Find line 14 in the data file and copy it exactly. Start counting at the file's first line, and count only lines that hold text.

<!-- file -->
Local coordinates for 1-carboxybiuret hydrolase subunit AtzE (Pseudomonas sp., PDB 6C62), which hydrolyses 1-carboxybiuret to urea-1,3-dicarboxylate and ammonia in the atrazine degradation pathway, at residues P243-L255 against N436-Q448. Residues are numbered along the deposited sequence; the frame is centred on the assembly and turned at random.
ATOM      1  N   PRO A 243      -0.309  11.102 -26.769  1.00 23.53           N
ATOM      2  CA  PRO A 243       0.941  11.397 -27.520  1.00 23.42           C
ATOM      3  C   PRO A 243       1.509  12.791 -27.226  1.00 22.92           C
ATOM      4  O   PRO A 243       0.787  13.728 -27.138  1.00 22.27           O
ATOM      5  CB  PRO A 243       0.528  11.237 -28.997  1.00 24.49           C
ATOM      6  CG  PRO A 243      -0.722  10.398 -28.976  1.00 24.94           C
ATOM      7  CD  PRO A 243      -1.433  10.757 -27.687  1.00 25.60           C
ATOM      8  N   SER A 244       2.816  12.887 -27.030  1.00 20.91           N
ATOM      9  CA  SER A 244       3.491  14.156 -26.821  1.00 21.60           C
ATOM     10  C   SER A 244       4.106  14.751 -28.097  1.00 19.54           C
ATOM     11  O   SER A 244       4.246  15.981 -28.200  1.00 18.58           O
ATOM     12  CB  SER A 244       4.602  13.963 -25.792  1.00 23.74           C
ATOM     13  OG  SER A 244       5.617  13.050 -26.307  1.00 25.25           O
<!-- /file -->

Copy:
ATOM     13  OG  SER A 244       5.617  13.050 -26.307  1.00 25.25           O